Irish fans in Poznan determined to have a party

Irish fans in Poznan determined to have a party

Published Jun. 10, 2012 4:02 p.m. ET

Wearing leprechaun hats, face paints, wigs in the colors of the national flag and the obligatory green shirt, thousands of Irish fans have descended on the Polish city of Poznan before their team's opening European Championship match against Croatia on Sunday.

Ireland may be a rank outsider to win the tournament - the team isn't even favored to qualify from its toughest group - but that doesn't mean the fans will pass up the opportunity to party.

In fact, with defending champion Spain and 2006 World Cup winner Italy to follow in Group C, the fans may leave a longer impression on Poland than the team.

But that doesn't seem to bother the ever-smiling Irish.


''We just want to have a singsong,'' said fan Brian Murphy, who was picking up his ticket outside the stadium. ''It doesn't matter how far we go.''

Ireland has waited a long time to reach the finals of a major international tournament. The last time the green-clad supporters dusted off their passports was 10 years ago when the team made the 2002 World Cup in Japan and South Korea.

''It's been so long since Ireland qualified that everybody is going to make the most of it,'' John Kinsella, a 32-year-old chef from Limerick, said. ''Anywhere where there is beer, we'll have a good time. There are flags everywhere and you can tell the Irish fans because they've all got white legs and green shirts.''

Accompanying John on the trip is 28-year-old Polish girlfriend Paulina Kwiatkowska, who lives in Ireland, but is from Poznan.

''I told him that if Ireland qualifies for the tournament, we would come and stay with my family,'' Paulina said in impeccable English with a curious mix of Polish and Irish accents. ''It's a good way to keep a boyfriend for a few years,'' she joked.

Fans had already begun arriving in Poznan by Friday night and by Saturday, the center of the city was heaving with Irish supporters enjoying local beers, as well as sampling Polish vodka.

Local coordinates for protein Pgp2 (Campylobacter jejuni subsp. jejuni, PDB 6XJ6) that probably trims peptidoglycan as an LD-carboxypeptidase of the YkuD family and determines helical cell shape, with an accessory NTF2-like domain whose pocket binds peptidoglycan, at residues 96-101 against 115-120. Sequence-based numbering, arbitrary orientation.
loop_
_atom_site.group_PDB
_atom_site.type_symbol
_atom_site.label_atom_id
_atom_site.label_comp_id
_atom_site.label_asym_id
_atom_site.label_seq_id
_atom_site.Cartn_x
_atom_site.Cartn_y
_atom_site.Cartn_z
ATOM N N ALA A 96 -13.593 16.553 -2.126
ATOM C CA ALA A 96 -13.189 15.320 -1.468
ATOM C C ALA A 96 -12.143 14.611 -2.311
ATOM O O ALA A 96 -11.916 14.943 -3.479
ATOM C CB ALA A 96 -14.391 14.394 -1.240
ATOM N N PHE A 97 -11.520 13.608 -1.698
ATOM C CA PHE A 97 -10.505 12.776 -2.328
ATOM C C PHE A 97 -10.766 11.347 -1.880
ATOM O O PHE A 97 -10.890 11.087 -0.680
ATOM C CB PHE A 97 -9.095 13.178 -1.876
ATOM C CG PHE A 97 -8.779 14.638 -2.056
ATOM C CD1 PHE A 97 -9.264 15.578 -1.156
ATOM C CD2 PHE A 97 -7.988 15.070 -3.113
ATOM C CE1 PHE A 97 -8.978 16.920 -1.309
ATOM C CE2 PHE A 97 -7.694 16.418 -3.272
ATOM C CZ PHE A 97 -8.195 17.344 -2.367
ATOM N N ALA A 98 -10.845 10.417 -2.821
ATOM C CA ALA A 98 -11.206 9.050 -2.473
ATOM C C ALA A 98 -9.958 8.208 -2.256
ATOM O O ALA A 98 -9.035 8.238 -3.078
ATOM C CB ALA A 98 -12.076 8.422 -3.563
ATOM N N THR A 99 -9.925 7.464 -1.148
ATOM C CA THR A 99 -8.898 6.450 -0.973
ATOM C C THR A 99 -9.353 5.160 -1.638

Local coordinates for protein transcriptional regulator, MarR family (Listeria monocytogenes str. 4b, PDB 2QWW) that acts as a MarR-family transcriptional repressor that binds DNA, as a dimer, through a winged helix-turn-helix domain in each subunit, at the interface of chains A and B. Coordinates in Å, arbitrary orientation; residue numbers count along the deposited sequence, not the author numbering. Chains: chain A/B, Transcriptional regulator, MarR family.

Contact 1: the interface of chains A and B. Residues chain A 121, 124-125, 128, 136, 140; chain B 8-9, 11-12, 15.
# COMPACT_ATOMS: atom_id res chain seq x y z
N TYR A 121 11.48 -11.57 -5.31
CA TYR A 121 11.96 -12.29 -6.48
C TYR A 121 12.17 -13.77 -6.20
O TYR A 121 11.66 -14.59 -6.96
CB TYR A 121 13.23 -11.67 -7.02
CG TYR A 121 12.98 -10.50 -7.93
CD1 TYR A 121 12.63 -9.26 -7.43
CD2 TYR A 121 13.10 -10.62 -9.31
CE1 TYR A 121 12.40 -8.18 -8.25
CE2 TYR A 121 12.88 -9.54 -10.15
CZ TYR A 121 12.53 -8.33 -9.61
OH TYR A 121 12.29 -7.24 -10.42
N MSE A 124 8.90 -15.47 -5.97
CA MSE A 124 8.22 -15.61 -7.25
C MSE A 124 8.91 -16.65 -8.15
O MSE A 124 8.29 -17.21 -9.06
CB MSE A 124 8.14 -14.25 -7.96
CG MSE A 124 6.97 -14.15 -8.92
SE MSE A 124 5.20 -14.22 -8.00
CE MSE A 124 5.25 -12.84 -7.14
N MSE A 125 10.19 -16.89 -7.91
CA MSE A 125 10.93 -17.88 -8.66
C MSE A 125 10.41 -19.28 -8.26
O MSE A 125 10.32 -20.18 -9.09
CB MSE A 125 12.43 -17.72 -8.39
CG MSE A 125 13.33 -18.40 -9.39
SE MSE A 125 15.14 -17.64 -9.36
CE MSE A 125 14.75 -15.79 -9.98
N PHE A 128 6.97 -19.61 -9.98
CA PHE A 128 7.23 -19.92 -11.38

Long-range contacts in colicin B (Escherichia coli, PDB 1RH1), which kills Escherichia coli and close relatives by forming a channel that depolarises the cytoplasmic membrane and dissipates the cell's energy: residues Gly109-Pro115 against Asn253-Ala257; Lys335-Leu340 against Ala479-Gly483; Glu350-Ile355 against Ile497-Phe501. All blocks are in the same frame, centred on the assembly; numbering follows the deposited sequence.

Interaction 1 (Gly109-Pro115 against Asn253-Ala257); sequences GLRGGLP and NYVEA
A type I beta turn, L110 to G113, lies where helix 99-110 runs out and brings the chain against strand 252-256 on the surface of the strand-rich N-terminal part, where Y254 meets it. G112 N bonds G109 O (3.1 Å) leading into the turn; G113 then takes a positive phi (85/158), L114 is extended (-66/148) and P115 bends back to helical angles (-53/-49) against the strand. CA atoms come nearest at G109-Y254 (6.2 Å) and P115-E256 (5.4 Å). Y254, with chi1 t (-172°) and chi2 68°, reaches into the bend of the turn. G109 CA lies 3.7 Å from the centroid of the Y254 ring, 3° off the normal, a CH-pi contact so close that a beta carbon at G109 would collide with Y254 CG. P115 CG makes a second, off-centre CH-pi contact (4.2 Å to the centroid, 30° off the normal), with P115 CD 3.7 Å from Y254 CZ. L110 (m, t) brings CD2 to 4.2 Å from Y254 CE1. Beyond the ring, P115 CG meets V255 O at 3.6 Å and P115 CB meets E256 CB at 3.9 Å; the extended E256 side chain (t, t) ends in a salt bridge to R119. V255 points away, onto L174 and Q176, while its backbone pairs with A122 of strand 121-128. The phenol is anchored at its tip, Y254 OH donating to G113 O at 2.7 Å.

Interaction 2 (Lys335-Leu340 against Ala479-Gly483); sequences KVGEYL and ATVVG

Four fans had even dressed in full-length green lycra body suits for the festivities, while another supporter stepped out in a costume of St. Patrick, the patron saint of Ireland.

A handful of fans with clothes in the distinctive red-and-white check of Croatia also braved the city center Saturday, though any attempts at chanting were quickly drowned out by the throngs of Irish.

Although no major problems were reported, Polish police said 14 football fans were arrested early Sunday after a brawl broke out. Bottles and chairs were thrown during the fight on the main square. Ten Poles, three Irish fans and a Croat were arrested.

Ireland was among the countries to receive a financial bailout from the European Union after the economy tanked, and the Irish team is well aware of the effort fans have made to cheer them on.

''We have to be proud about our country and our people because they make a very big sacrifice,'' Ireland's Italian coach Giovanni Trapattoni said. ''The players know this. It's important to guarantee our total commitment.''

Ireland captain Robbie Keane acknowledged that it had been a rollercoaster ride for the country's fortunes since the last time the team qualified for an international tournament.

''It's been a difficult 10 years. The country has been on its knees for a few years, so it's given the country a lift. It's up to us as a team to give them as much joy as possible,'' he said.

The fans' commitment means Ireland should enjoy a strong vocal support at the Municipal Stadium in Poznan.

''This was predictable ever since the draw was made,'' Croatia coach Slaven Bilic said with a shrug. ''(Ireland) will have a huge support.''